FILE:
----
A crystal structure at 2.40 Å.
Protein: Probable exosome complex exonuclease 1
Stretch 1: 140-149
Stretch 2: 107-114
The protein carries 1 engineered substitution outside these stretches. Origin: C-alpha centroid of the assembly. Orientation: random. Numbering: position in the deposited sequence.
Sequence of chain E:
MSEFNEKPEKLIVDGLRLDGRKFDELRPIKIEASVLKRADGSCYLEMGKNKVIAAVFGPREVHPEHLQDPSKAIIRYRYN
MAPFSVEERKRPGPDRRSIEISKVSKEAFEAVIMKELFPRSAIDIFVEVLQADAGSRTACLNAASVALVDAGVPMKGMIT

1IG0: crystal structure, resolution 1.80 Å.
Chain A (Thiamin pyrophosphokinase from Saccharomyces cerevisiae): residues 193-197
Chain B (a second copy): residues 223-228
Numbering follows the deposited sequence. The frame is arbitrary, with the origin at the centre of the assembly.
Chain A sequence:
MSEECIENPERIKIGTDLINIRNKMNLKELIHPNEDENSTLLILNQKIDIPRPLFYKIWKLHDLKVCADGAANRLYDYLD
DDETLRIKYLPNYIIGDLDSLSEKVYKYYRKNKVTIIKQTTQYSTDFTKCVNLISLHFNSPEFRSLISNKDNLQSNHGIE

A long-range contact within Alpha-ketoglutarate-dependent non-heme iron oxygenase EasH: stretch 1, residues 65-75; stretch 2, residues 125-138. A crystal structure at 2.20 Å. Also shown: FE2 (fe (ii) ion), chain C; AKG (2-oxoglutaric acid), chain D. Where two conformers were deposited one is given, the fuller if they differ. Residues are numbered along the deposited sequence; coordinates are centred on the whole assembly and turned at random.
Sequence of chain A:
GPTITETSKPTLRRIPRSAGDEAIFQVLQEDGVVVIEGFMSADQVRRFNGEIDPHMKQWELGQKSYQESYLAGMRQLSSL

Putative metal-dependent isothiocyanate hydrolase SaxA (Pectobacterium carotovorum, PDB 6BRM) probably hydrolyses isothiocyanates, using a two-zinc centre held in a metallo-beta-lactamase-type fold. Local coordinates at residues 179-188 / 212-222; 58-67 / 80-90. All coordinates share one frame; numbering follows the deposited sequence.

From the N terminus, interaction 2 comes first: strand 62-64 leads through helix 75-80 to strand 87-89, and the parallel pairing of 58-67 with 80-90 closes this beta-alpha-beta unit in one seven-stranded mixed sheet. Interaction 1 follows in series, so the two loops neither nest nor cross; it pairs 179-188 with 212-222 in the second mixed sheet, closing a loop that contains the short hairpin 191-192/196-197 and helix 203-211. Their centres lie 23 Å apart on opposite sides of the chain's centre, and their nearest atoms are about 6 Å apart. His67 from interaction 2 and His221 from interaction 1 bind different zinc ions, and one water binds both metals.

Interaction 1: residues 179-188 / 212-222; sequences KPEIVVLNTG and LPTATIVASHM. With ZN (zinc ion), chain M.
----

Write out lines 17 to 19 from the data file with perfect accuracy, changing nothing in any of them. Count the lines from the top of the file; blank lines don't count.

Sequence of chain A:
GPTITETSKPTLRRIPRSAGDEAIFQVLQEDGVVVIEGFMSADQVRRFNGEIDPHMKQWELGQKSYQESYLAGMRQLSSL

Putative metal-dependent isothiocyanate hydrolase SaxA (Pectobacterium carotovorum, PDB 6BRM) probably hydrolyses isothiocyanates, using a two-zinc centre held in a metallo-beta-lactamase-type fold. Local coordinates at residues 179-188 / 212-222; 58-67 / 80-90. All coordinates share one frame; numbering follows the deposited sequence.